New Study Finds Grass-Fed Beef Reduces Carbon Footprint

By Elizabeth Murphy – Small Farms Program, Oregon State University

Food security and climate change are two of the most pressing global issues for people and the environment. Livestock production is considered a net greenhouse gas emitter, since the potent greenhouse gas, methane, is produced from ruminant digestion. Animal science studies have found reduced methane emissions with grain-based diets. Combined with the reduced land requirement of feedlot-type systems, this has led to the commonly-held suggestion that intensive cattle production systems, such as feedlots, are better than grass-based production in reducing agricultural carbon footprint and improving food security.

A new modeling study released last month in the report, What’s Your Beef?, found evidence to support the environmental benefits of traditional grass-based beef production and finishing. The National Trust, a conservation non-profit in the United Kingdom, determined that grass-based beef production actually had reduced greenhouse gas emissions when the carbon sequestration and storage of grassland pasture was considered. Furthermore, as grass-fed pastures are often not suitable to intensive crop production, grass farmers make use of marginal land to actually increase food security.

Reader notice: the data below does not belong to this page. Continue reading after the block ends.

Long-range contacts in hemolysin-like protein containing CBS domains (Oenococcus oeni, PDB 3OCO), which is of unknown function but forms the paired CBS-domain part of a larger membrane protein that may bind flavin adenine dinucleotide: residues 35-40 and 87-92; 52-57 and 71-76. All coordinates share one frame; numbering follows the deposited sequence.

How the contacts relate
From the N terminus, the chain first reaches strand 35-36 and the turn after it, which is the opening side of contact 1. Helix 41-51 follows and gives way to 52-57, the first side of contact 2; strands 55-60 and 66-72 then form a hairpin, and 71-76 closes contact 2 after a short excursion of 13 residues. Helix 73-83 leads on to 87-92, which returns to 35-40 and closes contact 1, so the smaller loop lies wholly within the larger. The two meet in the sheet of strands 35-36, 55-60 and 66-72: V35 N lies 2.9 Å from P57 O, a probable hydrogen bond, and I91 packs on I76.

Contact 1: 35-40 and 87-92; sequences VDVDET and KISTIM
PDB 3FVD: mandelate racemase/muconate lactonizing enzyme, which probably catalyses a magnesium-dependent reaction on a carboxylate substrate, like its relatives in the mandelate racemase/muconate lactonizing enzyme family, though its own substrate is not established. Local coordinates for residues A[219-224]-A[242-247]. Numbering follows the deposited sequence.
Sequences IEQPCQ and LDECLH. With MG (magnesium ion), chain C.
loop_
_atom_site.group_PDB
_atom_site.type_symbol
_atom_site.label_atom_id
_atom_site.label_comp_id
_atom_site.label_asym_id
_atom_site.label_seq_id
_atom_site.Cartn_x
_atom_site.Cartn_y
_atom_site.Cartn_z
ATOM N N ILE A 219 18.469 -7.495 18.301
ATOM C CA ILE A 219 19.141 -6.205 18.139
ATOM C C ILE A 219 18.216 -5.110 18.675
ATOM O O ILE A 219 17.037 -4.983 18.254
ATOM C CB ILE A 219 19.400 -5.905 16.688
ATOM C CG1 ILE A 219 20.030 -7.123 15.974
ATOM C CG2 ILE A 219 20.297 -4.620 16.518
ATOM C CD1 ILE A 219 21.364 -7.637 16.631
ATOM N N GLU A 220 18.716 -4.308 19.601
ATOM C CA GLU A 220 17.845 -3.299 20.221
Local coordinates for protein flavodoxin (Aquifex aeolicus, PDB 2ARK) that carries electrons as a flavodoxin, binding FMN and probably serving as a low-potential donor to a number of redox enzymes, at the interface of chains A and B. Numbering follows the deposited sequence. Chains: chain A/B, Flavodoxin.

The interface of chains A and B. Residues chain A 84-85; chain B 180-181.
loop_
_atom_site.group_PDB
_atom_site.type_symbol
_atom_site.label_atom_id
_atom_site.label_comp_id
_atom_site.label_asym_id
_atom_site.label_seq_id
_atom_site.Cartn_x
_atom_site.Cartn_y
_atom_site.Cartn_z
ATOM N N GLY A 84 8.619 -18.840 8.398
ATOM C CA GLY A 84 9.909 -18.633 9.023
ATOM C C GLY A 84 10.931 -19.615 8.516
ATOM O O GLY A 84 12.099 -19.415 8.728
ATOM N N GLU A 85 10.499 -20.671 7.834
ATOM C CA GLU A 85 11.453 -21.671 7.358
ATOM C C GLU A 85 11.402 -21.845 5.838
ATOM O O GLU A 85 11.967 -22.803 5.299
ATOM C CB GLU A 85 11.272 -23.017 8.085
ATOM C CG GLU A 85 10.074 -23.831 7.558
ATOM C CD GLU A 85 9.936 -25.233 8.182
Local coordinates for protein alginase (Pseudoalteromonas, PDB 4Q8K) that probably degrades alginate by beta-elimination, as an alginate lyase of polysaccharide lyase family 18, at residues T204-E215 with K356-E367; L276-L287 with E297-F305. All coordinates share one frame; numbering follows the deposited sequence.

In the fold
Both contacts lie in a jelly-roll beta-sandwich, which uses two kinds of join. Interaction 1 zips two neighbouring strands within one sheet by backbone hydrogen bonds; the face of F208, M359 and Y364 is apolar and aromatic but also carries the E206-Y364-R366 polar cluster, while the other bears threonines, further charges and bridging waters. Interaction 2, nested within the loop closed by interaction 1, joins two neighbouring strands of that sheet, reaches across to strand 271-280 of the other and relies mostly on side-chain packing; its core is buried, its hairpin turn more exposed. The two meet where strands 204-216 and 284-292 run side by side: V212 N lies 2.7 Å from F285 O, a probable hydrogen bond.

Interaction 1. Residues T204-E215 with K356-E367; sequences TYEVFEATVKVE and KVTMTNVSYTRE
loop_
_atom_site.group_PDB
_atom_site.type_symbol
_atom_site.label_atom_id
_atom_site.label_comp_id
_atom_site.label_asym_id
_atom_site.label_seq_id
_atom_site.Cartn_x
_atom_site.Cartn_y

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The Health Benefits of Grass Farming

Consumers have been led to believe that meat is meat is meat. In other words, no matter what an animal is fed, the nutritional value of its products remains the same. This is not true. An animal’s diet can have a profound influence on the nutrient content of its products.

The difference between grainfed and grassfed animal products is dramatic.

First of all, grassfed products tend to be much lower in total fat than grainfed products. For example, a sirloin steak from a grassfed steer has about one half to one third the amount of fat as a similar cut from a grainfed steer.

In fact, grassfed meat has about the same amount of fat as skinless chicken or wild deer or elk.  When meat is this lean, it actually lowers your LDL cholesterol levels.

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The Health Benefits of Grass Farming. Author: Jo Johnson “Why Grassfed is Best!”